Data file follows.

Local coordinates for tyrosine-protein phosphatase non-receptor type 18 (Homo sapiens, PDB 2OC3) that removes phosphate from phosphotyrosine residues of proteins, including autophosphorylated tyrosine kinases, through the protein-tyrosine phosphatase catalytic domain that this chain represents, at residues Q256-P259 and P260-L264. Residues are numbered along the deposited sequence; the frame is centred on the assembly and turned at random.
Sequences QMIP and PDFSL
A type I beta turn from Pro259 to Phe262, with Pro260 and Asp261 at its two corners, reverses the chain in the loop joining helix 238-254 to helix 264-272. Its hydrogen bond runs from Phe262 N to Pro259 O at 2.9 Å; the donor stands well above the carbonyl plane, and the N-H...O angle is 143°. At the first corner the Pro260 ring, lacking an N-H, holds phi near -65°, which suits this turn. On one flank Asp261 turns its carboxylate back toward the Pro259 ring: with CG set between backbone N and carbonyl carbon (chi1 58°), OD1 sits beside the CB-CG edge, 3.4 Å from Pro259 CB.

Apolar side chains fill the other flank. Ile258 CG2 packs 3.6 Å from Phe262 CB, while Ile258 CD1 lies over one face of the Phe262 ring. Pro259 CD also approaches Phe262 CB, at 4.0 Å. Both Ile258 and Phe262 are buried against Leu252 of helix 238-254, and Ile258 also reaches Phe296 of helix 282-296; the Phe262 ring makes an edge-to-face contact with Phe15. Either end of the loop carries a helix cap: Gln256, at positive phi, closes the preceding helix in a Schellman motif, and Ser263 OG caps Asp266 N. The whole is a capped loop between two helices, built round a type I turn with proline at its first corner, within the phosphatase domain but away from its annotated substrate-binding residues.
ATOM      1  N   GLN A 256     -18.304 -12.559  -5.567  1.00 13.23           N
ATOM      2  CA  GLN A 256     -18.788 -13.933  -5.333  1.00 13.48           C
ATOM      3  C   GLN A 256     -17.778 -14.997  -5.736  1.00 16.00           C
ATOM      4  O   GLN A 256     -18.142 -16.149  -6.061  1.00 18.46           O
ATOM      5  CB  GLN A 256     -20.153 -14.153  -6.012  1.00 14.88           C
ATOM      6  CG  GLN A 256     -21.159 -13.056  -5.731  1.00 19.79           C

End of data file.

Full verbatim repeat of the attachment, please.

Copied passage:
Local coordinates for tyrosine-protein phosphatase non-receptor type 18 (Homo sapiens, PDB 2OC3) that removes phosphate from phosphotyrosine residues of proteins, including autophosphorylated tyrosine kinases, through the protein-tyrosine phosphatase catalytic domain that this chain represents, at residues Q256-P259 and P260-L264. Residues are numbered along the deposited sequence; the frame is centred on the assembly and turned at random.
Sequences QMIP and PDFSL
A type I beta turn from Pro259 to Phe262, with Pro260 and Asp261 at its two corners, reverses the chain in the loop joining helix 238-254 to helix 264-272. Its hydrogen bond runs from Phe262 N to Pro259 O at 2.9 Å; the donor stands well above the carbonyl plane, and the N-H...O angle is 143°. At the first corner the Pro260 ring, lacking an N-H, holds phi near -65°, which suits this turn. On one flank Asp261 turns its carboxylate back toward the Pro259 ring: with CG set between backbone N and carbonyl carbon (chi1 58°), OD1 sits beside the CB-CG edge, 3.4 Å from Pro259 CB.

Apolar side chains fill the other flank. Ile258 CG2 packs 3.6 Å from Phe262 CB, while Ile258 CD1 lies over one face of the Phe262 ring. Pro259 CD also approaches Phe262 CB, at 4.0 Å. Both Ile258 and Phe262 are buried against Leu252 of helix 238-254, and Ile258 also reaches Phe296 of helix 282-296; the Phe262 ring makes an edge-to-face contact with Phe15. Either end of the loop carries a helix cap: Gln256, at positive phi, closes the preceding helix in a Schellman motif, and Ser263 OG caps Asp266 N. The whole is a capped loop between two helices, built round a type I turn with proline at its first corner, within the phosphatase domain but away from its annotated substrate-binding residues.
ATOM      1  N   GLN A 256     -18.304 -12.559  -5.567  1.00 13.23           N
ATOM      2  CA  GLN A 256     -18.788 -13.933  -5.333  1.00 13.48           C
ATOM      3  C   GLN A 256     -17.778 -14.997  -5.736  1.00 16.00           C
ATOM      4  O   GLN A 256     -18.142 -16.149  -6.061  1.00 18.46           O
ATOM      5  CB  GLN A 256     -20.153 -14.153  -6.012  1.00 14.88           C
ATOM      6  CG  GLN A 256     -21.159 -13.056  -5.731  1.00 19.79           C